Germany’s commitment to Africa is gaining momentum. At the end of October 2018 Angela Merkel welcomed eleven African heads of state and government to the Chancellery in the context of the “Compact with Africa” initiative – the largest meeting of this kind in the history of the Federal Republic of Germany.
Beforehand, she had announced at the G20 Africa Investment Conference that the German government was launching a “Development Investment Fund” of one billion Euro to get more German small and medium enterprises (SMEs) to do business in Africa.
Stefan Liebing, Chairman of the German-African Business Association, which hosted the conference, praised the initiative: “That’s good as it will create more jobs for young Africans and can help to mitigate the pressure to migrate. The government is in this way showing that it can forcefully go down new paths in the right direction.”Just how urgently needed (and promising) the new initiative is can be seen from two figures.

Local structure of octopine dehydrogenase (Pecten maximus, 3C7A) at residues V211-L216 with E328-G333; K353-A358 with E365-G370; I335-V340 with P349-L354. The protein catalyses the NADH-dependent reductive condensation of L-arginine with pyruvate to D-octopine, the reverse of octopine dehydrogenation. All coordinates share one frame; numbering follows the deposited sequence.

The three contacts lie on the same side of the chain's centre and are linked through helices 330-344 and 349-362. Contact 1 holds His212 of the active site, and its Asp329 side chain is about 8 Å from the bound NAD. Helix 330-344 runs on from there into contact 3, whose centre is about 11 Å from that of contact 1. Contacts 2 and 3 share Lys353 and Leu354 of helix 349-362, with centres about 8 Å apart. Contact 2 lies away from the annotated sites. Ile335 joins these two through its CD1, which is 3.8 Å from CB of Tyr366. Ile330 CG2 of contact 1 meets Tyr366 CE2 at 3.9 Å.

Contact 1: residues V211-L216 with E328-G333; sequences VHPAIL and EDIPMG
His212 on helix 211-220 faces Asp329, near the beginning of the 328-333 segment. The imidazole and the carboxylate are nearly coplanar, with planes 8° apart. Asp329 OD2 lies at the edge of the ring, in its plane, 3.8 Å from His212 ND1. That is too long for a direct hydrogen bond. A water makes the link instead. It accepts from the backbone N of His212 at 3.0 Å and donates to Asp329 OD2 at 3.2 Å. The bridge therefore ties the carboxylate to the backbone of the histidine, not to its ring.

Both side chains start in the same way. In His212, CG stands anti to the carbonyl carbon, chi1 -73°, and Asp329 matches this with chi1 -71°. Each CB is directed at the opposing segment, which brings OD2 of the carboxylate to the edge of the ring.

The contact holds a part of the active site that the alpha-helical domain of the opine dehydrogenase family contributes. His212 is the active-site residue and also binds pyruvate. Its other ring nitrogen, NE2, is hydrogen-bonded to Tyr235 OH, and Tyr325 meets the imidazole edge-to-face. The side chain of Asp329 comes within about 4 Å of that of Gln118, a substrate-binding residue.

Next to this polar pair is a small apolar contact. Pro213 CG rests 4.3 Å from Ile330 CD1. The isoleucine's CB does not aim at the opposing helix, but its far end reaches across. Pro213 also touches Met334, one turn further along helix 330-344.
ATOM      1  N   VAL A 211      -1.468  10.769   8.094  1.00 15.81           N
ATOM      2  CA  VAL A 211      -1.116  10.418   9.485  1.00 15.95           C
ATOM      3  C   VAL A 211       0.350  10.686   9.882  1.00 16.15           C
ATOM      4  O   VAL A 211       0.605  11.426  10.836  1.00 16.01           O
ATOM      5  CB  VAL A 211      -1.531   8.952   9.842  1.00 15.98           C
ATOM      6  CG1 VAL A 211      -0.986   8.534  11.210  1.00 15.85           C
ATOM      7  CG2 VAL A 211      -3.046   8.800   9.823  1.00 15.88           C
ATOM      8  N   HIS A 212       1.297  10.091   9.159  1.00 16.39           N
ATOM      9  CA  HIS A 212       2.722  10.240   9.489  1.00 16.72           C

About half of the 20 fastest-growing economies in the world are located in Africa. Yet, of the total of some 3.5 million German companies, to date only about 1,000 are active there. That’s now set to change. “The current investment plans by German companies for 2018 in African countries come to one billion Euro,” comments Liebing. “With the help of the new measures by the government, it could well be that more German SMEs start doing business in Africa. Investments of as much as three billion Euro are quite conceivable in 2019.”
A prime project example is the construction of the new Egyptian capital city in the east of Cairo, in which German companies are also involved. Technology giant Siemens completed the world’s largest gas-powered power station there in record time: It will provide up to 40 million people with electricity. And security technology corporation Giesecke+Devrient has been commissioned by the Bank of Egypt to build a turnkey banknote printing facility, which will cover the lion’s share of the banknotes the country needs printed and processed.
Countless other projects totalling well over 500 million Euro were agreed at the G20 investor conference in Berlin, including Siemens projects in Togo and Ruanda, an Allianz undertaking in Cote d’Ivoire, and projects by Health Focus in Guinea and Leoni in Tunisia.